I've been excited about collecting sea glass since I was a little girl.
Growing up in a small town near Manhattan Beach, California, I was able to spend nearly every day after school and all day on the weekends at the beach.
The Strand, a 22 mile bike path right on the beach, was the perfect way to get from beach to beach. It runs from Malibu and travels through all of the South Bay beach communities and ends about 2 miles past the South end of Redondo Beach Pier in Torrance.
It was like a "sea glass freeway" and I would stop off at as many beaches as possible, looking for beach treasure. Sometimes, of course, I would only find a few small pieces but then there were the amazing finds, such as part of an old Coca-Cola bottle which had been smoothed by the waves.
What is Sea Glass?
Sea glass is a broken fragment of glass which has been well tumbled by the ocean waves, giving it a frosty and lightly pitted appearance. This process can take somewhere between 10 and 100 years.
When Mother Nature is ready, these beautiful sea gems are deposited on beaches for sea glass collectors to discover. It's fascinating how sea glass ends up on the beach, a true story of 'trash to treasure'.
What is Sea Glass Made of?
Each piece of sea glass has a story. Most serious collectors love the hunt as well as learning what the piece was originally.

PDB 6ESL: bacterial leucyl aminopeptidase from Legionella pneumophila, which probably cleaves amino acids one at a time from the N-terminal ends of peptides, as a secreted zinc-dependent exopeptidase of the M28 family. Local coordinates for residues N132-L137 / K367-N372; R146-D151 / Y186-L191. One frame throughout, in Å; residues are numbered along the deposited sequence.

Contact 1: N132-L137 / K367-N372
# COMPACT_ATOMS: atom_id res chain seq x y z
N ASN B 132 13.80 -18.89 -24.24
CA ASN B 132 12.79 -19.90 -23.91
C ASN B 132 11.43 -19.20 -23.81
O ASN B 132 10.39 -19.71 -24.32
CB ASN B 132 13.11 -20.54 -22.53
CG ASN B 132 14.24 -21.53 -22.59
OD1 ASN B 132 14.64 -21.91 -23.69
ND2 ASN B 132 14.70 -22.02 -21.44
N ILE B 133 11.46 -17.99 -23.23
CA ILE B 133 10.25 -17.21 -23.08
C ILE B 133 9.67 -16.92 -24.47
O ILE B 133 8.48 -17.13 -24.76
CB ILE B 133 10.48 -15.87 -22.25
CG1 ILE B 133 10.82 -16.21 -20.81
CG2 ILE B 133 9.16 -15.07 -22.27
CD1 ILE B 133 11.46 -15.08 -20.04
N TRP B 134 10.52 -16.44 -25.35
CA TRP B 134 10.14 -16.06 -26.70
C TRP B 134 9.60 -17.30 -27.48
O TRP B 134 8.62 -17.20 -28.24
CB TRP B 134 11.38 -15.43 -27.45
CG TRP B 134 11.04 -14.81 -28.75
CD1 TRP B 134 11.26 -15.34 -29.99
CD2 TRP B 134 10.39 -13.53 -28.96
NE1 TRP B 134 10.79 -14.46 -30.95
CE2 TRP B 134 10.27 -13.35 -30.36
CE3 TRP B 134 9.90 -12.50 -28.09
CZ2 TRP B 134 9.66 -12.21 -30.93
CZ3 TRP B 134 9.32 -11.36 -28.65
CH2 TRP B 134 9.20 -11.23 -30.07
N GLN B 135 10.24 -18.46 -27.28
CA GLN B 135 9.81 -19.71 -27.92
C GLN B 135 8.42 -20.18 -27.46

- Most sea glass started out as some sort of bottle, perhaps perfume, beer, soda, medicine, seltzer water, wine, whiskey or other liqueur bottle. Maybe even an ink well! These pieces can be clear, brown, green, sea foam, cobalt blue, aqua or - more rarely - red.
- Insulators from old light bulbs are often deep purple and may look black. Electric power and phone line insulators were usually teal.
- Glass floats, usually aqua or green, were colorful glass balls that were wrapped in rope then tied together and used by fishermen in many parts of the world to keep their fishing nets afloat.
- Carnival glass is moulded or pressed glass which has an 'iridescent' shimmer. It was made from 1905 and into the 1930's. Carnival glass was used to make vases, bowls, candy dishes and other similar items. Vaseline (uranium) glass is similar, but looks yellow-greenish.
- Depression glass is thin and either clear or colored. It was made into translucent dish and glassware which was distributed free, or at low cost, in the United States and Canada around the time of the Great Depression. Common colors are clear (crystal), pink, pale blue, green, and amber.
- End of Day Glass, This sea glass is multi-colored refuse glass from a glass blower in a factory or art studio. Sometimes glass blowers honed their skills or worked on their own project at the end of the day and introduced an additional color. The leftover globs of glass were accumulated then dumped into the sea at the end of the day respectively.
- Milk Glass, Opaque Glass originated in 16th century Venice and came in a variety of colors, including white, pink, yellow, blue, and brown. Milk glass became popular again thanks to a frenzy of mass production during the 1950s and 1960s from companies such as Anchor Hocking, Fenton, and Westmoreland.
- Sea Pottery, Blue willow is the most popular china pattern in the history of dinnerware. Blue Willow was made by approximately 150 potters from 13 countries and it's still made today. Wedgwood pottery was produced from 1765 till present. English Ironstone China, white tableware made from 1813-1860. You may also find pieces of the highly collectible Fiesta Dinnerware.